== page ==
David Blunkett, the Education Secretary, pledged last year to reverse years of underfunding in response to a TES campaign to save school music.
But as many as 40 councils could receive no money because their music services have been turned into charitable trusts which are "invisible" to the Government's number crunchers. Others will lose out because they have scrapped music lessons altogether and can't afford to contribute towards setting up a new service.
The amount of money to be allocated to local authorities which submitted bids for the specific music grants in December will be announced later this month. It will probably coincide with the full-scale launch of the Youth Music Trust, set up by Chris Smith, the Culture Secretary, last summer.
However, Graham Lane, who chairs the education committee of the Local Government Association, fears that many authorities, including his own, the London borough of Newham, will lose out on the deal.
Newham, in common with many authorities, transformed its music services into a charitable trust outside of the general schools budget in order to protect it from delegation to schools. The Department for Education and Employment is not taking account of such trusts in allocating grants.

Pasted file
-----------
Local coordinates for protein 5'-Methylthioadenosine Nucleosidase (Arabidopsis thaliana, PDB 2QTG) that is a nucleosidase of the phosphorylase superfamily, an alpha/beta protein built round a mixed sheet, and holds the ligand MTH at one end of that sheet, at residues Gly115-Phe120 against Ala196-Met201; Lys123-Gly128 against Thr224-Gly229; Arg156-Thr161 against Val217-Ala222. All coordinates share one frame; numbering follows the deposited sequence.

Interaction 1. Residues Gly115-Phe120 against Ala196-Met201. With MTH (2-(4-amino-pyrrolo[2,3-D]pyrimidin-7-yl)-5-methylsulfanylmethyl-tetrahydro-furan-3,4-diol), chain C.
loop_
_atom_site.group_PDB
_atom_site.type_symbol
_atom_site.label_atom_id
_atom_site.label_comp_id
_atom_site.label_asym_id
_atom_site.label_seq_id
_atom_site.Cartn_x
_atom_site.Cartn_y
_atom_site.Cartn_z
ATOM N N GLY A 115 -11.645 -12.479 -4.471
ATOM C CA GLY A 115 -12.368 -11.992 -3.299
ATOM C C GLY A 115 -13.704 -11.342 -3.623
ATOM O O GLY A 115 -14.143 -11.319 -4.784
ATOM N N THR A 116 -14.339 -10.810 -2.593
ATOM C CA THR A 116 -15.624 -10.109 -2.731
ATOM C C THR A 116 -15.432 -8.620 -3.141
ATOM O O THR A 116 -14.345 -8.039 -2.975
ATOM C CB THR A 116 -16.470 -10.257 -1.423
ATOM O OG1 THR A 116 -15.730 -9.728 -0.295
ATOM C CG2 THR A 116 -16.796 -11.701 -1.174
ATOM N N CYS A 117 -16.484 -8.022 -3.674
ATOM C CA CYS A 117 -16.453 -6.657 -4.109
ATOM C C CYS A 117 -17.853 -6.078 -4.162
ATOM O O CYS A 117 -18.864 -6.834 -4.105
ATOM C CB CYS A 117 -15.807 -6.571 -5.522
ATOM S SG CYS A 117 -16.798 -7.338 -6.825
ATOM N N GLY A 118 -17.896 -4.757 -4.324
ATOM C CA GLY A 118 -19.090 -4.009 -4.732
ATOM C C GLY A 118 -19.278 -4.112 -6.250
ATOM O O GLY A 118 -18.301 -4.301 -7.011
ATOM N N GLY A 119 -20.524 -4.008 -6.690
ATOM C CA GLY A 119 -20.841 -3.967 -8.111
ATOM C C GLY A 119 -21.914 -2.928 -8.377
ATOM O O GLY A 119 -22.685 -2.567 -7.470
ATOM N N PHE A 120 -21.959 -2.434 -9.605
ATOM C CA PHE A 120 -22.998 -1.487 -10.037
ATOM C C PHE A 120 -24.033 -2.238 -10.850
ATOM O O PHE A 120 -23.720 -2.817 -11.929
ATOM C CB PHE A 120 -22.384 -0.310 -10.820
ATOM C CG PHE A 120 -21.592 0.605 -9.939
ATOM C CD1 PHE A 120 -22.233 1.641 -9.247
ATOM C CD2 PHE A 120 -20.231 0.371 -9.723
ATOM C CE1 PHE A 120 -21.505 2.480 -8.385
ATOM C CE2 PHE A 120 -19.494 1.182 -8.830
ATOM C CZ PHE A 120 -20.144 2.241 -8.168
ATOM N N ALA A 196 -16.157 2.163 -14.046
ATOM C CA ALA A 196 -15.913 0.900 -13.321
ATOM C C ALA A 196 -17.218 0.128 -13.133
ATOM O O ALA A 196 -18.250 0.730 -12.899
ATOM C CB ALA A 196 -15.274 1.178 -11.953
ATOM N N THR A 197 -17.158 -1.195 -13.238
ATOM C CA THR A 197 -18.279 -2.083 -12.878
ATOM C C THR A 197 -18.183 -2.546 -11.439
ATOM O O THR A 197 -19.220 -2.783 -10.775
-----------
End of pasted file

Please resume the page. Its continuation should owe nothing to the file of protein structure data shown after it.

Moreover, while the grants will allow local authorities to set up services from scratch, this will be on the basis that councils contribute half of the money - which many cannot afford.
Andrew Panton, Newham's deputy director of education, said it was ironic that the borough stood to lose as it had taken steps to protect the service from fragmentation.
Michael Wearne, Federation of Music Services chairman, while welcoming the initiative, pointed to another worry. He fears that local authorities will take the new money, withdraw existing funds and spend them elsewhere.